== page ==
Poland: Bart Staszewski facing SLAPPs for legitimately defending LGBT rights (joint communication)

The following is based on a communication written by the UN Special Rapporteur on Human Rights Defenders and other UN experts to the Government of Poland on 18 November 2021. The Government responded to the letter on 13 January 2022. Both the communication and reply were made public on 17 January 2021. All communications and replies can be found on the UN Communications’ Database.


Topic: criminalisation of Bart Staszewski due to his artistic expression and legitimate exercise of his right to take part in social debates on decisions and policies that have an impact on the rights of LGBT persons.

Mr. Bart Staszewski is a human rights defender of the rights of LGBT persons and documentary film-maker in Poland. He is a co-founder of Lublin Equality March Association, an organisation which coordinates annual peaceful demonstrations in the city of Lublin against discrimination on the basis of sexual orientation and gender identity. In 2019, Mr. Staszewski was awarded the European Tolerantia Award for his human rights work.

We previously communicated concerns to the Polish Government on the alleged targeting of defenders of the human rights of LGBT persons in communications POL 3/2021 sent on 26 February 2021 and POL 1/2020 sent on 20 January 2021. In the latter we raised specific concerns regarding the municipal resolutions declaring the “local governments free from LGBT ideology”.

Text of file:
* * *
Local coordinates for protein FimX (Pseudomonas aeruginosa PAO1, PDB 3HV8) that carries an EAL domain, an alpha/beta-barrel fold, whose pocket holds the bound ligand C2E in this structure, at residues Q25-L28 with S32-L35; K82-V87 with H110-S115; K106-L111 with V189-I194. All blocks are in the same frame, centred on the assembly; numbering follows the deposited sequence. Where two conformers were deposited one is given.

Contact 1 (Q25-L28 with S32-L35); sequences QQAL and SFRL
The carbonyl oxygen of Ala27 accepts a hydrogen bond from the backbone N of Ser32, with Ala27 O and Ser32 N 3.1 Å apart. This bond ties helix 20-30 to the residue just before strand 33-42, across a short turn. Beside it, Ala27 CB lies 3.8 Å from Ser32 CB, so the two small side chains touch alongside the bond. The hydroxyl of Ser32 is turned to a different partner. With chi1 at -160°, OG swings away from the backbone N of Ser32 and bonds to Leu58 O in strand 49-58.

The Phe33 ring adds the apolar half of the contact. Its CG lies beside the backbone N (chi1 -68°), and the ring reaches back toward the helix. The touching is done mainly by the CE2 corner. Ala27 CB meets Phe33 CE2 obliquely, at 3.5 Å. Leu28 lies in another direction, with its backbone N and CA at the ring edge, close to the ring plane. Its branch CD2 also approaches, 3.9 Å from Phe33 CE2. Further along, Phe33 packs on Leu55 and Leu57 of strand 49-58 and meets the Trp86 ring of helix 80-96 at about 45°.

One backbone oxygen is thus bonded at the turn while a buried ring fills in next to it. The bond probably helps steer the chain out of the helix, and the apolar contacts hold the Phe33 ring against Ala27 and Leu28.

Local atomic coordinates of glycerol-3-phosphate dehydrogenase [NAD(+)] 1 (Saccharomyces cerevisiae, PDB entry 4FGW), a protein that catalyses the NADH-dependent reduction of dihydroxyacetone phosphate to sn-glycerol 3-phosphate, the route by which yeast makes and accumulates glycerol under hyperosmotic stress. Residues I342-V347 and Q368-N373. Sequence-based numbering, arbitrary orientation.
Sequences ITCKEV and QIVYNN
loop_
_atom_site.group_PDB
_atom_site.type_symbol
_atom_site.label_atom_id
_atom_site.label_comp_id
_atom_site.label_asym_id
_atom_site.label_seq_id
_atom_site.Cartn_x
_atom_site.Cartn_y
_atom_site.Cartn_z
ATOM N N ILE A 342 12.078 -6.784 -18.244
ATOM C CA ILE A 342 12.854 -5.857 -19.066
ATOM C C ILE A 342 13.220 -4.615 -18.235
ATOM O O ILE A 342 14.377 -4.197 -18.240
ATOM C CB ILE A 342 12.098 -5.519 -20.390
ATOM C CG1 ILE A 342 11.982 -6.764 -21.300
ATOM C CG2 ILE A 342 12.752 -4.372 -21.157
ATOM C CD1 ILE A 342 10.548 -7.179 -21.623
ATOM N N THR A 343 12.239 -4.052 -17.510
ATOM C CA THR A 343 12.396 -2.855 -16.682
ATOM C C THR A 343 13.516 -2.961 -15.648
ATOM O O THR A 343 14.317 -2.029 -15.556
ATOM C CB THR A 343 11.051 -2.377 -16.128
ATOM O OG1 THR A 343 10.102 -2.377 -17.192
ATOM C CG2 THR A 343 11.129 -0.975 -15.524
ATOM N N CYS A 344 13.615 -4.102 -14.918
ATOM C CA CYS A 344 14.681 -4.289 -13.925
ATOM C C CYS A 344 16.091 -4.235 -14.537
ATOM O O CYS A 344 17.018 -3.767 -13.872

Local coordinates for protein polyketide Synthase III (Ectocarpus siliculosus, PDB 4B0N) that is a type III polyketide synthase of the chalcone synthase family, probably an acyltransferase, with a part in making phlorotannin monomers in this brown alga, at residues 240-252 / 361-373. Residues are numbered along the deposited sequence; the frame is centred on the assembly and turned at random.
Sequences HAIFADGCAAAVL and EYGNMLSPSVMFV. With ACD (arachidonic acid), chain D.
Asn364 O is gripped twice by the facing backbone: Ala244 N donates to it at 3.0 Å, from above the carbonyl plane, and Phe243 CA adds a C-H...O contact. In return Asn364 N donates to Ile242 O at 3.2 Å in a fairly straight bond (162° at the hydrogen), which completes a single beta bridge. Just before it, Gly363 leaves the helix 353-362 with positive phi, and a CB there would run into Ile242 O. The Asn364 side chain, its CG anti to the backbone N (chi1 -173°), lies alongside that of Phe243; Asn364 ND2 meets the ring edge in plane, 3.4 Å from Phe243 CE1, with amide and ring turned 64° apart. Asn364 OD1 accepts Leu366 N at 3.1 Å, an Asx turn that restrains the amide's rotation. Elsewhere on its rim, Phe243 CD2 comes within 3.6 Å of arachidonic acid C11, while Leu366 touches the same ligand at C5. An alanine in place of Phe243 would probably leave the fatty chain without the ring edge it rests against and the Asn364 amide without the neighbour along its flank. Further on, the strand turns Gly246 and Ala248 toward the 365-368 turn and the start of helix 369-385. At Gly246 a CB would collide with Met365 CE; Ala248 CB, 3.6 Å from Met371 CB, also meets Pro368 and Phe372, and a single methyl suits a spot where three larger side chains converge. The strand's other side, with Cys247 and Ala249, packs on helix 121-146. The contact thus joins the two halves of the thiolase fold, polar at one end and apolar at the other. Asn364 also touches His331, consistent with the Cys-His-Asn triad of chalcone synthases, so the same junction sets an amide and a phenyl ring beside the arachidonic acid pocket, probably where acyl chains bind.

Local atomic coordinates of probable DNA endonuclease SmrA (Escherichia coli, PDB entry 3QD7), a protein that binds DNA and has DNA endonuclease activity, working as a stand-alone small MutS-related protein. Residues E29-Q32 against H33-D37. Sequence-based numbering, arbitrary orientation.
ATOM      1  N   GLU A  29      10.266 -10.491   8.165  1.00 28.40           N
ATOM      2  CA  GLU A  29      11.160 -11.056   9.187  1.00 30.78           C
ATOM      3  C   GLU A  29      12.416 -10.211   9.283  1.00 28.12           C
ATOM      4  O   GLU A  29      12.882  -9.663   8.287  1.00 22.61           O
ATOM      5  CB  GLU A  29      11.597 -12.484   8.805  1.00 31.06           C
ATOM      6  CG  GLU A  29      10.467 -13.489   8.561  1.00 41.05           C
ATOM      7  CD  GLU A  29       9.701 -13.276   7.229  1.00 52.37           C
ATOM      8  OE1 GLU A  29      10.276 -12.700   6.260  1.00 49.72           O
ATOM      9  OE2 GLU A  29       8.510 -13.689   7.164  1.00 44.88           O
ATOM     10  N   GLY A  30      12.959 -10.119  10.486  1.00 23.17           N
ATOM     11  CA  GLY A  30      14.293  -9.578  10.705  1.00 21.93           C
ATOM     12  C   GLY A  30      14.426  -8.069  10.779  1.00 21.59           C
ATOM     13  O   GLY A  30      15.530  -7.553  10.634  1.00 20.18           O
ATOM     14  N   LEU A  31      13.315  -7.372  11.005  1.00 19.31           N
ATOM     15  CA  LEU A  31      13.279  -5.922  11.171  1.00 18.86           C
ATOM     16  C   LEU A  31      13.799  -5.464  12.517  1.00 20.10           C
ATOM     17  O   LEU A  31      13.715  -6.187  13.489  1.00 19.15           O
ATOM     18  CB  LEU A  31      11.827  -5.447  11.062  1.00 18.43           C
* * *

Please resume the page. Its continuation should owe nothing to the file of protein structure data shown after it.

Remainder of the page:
We thank Poland for the responses received to both communications. In the reply to POL 1/2020, we welcome the statement that “[t]here is an open, free debate going on in Poland about the [‘free from LGBT ideology’] resolutions, without the participation of state authorities”. We however regret that in the following paragraph, the Government comments negatively on the work of Mr. Bart Staszewski, despite the fact that Mr. Staszewski had not been mentioned in the communication.


In 2020, Mr. Bart Staszewski launched a photo project titled Zones, in which he briefly hung and photographed signs outside Polish towns that had passed symbolic resolutions declaring themselves to be “free from LGBT ideology”. The signs, which read “LGBT-free zone” in four languages, were placed alongside road signs of the town’s name. He took down the “LGBT-free zone” signs after the photographs were taken. The project aimed to draw public attention to the declarations.

In September and October 2020, representatives of the municipalities of Zakrzówek, Tuszów Narodowy and Niebylec, who were among the towns featured in the project, filed lawsuits for “defamation” against Mr. Staszewski under Article 23 of the civil code. The proceedings were filed on the basis that Mr. Staszewski’s art project portrays the towns as “LGBT-free zones”, which differs from the wording of the resolutions, local governments “free from LGBT ideology”. They reportedly argue that the artwork is misinformation, misleads the public and is, by consequence, defamatory.

Mr. Staszewski’s first hearing in the defamation case brought against him by the municipality of Zakrzówek was due to be held on 30 September 2021, however it was delayed until 25 November 2021 for technical reasons. If convicted, the prosecution is requesting that Mr. Staszewski makes a public apology.

The court dates for defamation hearings filed by Tuszów Narodowy and Niebylec against Mr. Staszewski have yet to be announced.